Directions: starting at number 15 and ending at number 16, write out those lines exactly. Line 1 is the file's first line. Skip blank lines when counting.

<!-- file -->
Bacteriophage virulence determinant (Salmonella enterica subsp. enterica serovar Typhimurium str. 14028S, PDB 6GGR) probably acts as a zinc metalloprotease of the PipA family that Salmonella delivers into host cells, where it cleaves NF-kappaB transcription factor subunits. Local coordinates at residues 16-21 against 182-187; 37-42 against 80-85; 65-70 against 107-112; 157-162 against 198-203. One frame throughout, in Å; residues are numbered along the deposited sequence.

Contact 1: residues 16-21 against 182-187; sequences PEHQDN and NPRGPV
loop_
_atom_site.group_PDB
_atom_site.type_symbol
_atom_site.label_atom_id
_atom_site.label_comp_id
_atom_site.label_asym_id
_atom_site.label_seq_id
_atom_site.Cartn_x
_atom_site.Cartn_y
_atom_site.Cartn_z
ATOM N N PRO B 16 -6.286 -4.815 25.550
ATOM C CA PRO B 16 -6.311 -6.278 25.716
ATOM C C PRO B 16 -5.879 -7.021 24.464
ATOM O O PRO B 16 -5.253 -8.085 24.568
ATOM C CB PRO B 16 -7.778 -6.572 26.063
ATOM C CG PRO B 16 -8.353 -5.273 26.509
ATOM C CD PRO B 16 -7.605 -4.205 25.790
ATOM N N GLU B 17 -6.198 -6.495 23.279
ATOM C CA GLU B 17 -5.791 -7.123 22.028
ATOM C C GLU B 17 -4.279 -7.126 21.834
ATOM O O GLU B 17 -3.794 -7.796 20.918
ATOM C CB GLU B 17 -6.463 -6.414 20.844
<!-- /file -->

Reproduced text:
ATOM C C PRO B 16 -5.879 -7.021 24.464
ATOM O O PRO B 16 -5.253 -8.085 24.568